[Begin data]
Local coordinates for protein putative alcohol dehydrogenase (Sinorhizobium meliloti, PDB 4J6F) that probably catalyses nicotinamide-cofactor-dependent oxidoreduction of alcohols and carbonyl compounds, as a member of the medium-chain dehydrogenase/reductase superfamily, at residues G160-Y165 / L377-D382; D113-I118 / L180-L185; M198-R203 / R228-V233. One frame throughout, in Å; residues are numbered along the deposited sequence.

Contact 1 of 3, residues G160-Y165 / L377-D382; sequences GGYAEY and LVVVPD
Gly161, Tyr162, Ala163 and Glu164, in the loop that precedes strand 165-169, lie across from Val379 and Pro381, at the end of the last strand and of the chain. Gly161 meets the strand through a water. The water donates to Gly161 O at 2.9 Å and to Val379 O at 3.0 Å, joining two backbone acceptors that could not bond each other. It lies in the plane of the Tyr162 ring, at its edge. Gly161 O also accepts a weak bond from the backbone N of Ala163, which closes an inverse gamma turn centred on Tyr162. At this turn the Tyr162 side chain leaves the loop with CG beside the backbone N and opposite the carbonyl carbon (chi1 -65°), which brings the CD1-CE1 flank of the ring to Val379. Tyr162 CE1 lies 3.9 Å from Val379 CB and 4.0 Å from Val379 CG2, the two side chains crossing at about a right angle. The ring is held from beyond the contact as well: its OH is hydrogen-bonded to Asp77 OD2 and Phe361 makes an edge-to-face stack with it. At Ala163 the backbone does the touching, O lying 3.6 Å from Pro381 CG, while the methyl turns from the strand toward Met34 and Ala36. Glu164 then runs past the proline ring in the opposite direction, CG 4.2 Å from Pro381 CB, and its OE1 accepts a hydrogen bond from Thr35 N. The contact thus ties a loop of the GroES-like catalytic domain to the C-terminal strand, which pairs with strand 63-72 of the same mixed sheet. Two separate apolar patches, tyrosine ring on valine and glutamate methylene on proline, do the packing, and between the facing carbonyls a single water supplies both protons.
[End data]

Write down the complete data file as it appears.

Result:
Local coordinates for protein putative alcohol dehydrogenase (Sinorhizobium meliloti, PDB 4J6F) that probably catalyses nicotinamide-cofactor-dependent oxidoreduction of alcohols and carbonyl compounds, as a member of the medium-chain dehydrogenase/reductase superfamily, at residues G160-Y165 / L377-D382; D113-I118 / L180-L185; M198-R203 / R228-V233. One frame throughout, in Å; residues are numbered along the deposited sequence.

Contact 1 of 3, residues G160-Y165 / L377-D382; sequences GGYAEY and LVVVPD
Gly161, Tyr162, Ala163 and Glu164, in the loop that precedes strand 165-169, lie across from Val379 and Pro381, at the end of the last strand and of the chain. Gly161 meets the strand through a water. The water donates to Gly161 O at 2.9 Å and to Val379 O at 3.0 Å, joining two backbone acceptors that could not bond each other. It lies in the plane of the Tyr162 ring, at its edge. Gly161 O also accepts a weak bond from the backbone N of Ala163, which closes an inverse gamma turn centred on Tyr162. At this turn the Tyr162 side chain leaves the loop with CG beside the backbone N and opposite the carbonyl carbon (chi1 -65°), which brings the CD1-CE1 flank of the ring to Val379. Tyr162 CE1 lies 3.9 Å from Val379 CB and 4.0 Å from Val379 CG2, the two side chains crossing at about a right angle. The ring is held from beyond the contact as well: its OH is hydrogen-bonded to Asp77 OD2 and Phe361 makes an edge-to-face stack with it. At Ala163 the backbone does the touching, O lying 3.6 Å from Pro381 CG, while the methyl turns from the strand toward Met34 and Ala36. Glu164 then runs past the proline ring in the opposite direction, CG 4.2 Å from Pro381 CB, and its OE1 accepts a hydrogen bond from Thr35 N. The contact thus ties a loop of the GroES-like catalytic domain to the C-terminal strand, which pairs with strand 63-72 of the same mixed sheet. Two separate apolar patches, tyrosine ring on valine and glutamate methylene on proline, do the packing, and between the facing carbonyls a single water supplies both protons.